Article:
This feeling of being studied (or watched), and its positive influence on productivity, irrespective of the specific changes in the environment, became known as the Hawthorne Effect.

Increasingly Sophisticated Studies

These studies in the mid-1920s were followed by a growing interest in the effect of the immediate environment on social behavior beyond industrial productivity, including increasingly sophisticated studies of antisocial and criminal behavior.

For example, in 1982, James Q. Wilson and George L. Kelling published the “Broken Window Theory,” based on the observation that an abandoned building with one broken window that is not fixed is often followed by the breakage by vandals of many other windows. If the broken window was fixed, breakage of other windows was much less likely. In subsequent years, the behavioral effect of degraded surroundings has been followed by an increasingly scientific approach to understand how this happens.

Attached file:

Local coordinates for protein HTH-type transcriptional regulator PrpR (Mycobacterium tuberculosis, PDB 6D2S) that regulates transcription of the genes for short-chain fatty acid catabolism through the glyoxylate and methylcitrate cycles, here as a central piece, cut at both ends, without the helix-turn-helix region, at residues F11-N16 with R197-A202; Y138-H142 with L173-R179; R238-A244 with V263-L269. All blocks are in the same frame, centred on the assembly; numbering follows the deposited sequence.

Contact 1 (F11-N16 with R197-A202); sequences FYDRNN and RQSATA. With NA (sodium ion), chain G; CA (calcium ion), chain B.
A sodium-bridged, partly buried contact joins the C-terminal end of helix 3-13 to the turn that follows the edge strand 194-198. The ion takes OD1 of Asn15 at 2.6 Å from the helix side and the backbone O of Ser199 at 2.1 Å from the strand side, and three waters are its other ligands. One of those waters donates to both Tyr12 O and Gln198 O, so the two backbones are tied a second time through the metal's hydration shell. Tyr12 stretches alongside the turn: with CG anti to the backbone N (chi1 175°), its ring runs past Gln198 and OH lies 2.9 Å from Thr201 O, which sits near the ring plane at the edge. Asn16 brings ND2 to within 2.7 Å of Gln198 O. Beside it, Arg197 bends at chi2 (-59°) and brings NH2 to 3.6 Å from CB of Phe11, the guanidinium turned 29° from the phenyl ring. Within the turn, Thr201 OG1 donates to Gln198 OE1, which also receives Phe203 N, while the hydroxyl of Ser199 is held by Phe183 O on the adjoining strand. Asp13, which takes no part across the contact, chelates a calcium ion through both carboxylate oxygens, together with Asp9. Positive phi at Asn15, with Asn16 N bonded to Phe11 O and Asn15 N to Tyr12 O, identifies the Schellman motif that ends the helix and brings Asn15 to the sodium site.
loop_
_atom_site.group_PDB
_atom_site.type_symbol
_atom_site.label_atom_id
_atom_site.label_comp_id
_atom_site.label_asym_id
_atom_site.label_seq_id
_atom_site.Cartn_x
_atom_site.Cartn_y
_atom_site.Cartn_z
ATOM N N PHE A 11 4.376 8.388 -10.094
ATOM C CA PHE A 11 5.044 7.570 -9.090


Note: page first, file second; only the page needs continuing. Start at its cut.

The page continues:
A well-designed series of Dutch studies recently published in Science (2008; 322:1681–1685) by Kees Keizer, Siegwart Lindenberg, and Linda Steg (“The Spreading of Disorder”) addresses the influence on antisocial behavior of degradation in the immediate environment such as graffiti, littering, and illegal parking. In one experiment the researchers hung useless paper fliers on bicycles in an alley that had a sign on the wall forbidding graffiti. There was no trash can in the alley. The alley was watched to see how many cyclists put the flier in their pockets for later disposal and how many just threw them on the pavement or put them on another bike. On another day they created the same setup except with graffiti on the wall. With no graffiti, 19 of 77 cyclists tossed the flier away, but more than two-thirds littered when the wall had graffiti.